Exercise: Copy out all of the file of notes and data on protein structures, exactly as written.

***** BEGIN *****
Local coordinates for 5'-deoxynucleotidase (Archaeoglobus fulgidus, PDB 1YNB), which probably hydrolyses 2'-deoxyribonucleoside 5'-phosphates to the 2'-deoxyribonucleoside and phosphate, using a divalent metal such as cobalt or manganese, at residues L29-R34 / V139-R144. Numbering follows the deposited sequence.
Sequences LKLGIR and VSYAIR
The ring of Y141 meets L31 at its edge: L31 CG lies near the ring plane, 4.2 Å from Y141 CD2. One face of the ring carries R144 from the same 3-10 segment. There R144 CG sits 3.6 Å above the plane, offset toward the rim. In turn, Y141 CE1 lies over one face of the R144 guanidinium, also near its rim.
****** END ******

Local coordinates for 5'-deoxynucleotidase (Archaeoglobus fulgidus, PDB 1YNB), which probably hydrolyses 2'-deoxyribonucleoside 5'-phosphates to the 2'-deoxyribonucleoside and phosphate, using a divalent metal such as cobalt or manganese, at residues L29-R34 / V139-R144. Numbering follows the deposited sequence.
Sequences LKLGIR and VSYAIR
The ring of Y141 meets L31 at its edge: L31 CG lies near the ring plane, 4.2 Å from Y141 CD2. One face of the ring carries R144 from the same 3-10 segment. There R144 CG sits 3.6 Å above the plane, offset toward the rim. In turn, Y141 CE1 lies over one face of the R144 guanidinium, also near its rim.